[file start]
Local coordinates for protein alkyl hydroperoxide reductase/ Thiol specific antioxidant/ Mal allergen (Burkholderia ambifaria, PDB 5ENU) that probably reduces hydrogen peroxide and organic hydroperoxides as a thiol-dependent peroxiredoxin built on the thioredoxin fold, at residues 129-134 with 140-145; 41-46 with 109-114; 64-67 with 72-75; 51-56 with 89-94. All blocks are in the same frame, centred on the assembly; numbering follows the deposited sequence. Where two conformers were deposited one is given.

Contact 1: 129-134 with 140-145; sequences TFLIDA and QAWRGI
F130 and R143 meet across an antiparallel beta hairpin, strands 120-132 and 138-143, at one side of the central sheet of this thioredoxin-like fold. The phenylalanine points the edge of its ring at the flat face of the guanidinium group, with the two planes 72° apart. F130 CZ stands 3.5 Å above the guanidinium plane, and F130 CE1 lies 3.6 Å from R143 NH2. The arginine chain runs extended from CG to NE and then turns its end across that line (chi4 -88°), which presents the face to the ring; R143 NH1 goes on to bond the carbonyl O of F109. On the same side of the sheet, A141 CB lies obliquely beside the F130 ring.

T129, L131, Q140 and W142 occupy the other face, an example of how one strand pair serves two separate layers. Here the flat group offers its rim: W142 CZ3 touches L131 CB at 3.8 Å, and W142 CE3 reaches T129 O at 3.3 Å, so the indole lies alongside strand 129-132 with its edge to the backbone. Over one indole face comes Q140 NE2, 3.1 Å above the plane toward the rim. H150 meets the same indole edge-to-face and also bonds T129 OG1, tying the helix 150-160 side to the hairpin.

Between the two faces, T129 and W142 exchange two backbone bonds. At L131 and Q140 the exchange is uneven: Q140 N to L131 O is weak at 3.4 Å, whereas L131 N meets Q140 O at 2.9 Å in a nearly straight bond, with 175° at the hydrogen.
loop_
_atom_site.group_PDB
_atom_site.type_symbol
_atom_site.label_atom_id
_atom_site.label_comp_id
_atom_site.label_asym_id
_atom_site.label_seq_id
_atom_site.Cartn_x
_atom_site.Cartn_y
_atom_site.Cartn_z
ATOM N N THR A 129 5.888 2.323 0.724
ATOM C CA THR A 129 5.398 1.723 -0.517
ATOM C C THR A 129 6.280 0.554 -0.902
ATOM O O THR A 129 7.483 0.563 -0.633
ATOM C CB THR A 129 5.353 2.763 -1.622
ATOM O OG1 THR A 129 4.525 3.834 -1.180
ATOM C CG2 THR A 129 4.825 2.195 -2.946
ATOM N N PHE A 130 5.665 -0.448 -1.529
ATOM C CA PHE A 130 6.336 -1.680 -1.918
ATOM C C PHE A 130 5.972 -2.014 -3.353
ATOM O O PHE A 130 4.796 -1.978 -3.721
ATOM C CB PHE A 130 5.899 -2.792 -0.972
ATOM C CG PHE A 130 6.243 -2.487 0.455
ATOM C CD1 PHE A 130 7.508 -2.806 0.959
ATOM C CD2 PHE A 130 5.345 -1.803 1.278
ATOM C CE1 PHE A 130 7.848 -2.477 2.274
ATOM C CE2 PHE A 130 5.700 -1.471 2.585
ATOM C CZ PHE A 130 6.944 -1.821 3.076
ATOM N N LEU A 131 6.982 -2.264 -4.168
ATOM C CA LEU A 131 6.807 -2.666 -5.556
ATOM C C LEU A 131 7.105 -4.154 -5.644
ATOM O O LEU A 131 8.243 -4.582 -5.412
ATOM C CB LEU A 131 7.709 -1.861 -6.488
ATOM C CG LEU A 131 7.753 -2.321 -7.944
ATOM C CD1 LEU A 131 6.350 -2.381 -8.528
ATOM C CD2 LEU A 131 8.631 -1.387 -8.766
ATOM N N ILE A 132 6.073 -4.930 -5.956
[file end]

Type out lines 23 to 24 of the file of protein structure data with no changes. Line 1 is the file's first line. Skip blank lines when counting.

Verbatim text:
ATOM N N PHE A 130 5.665 -0.448 -1.529
ATOM C CA PHE A 130 6.336 -1.680 -1.918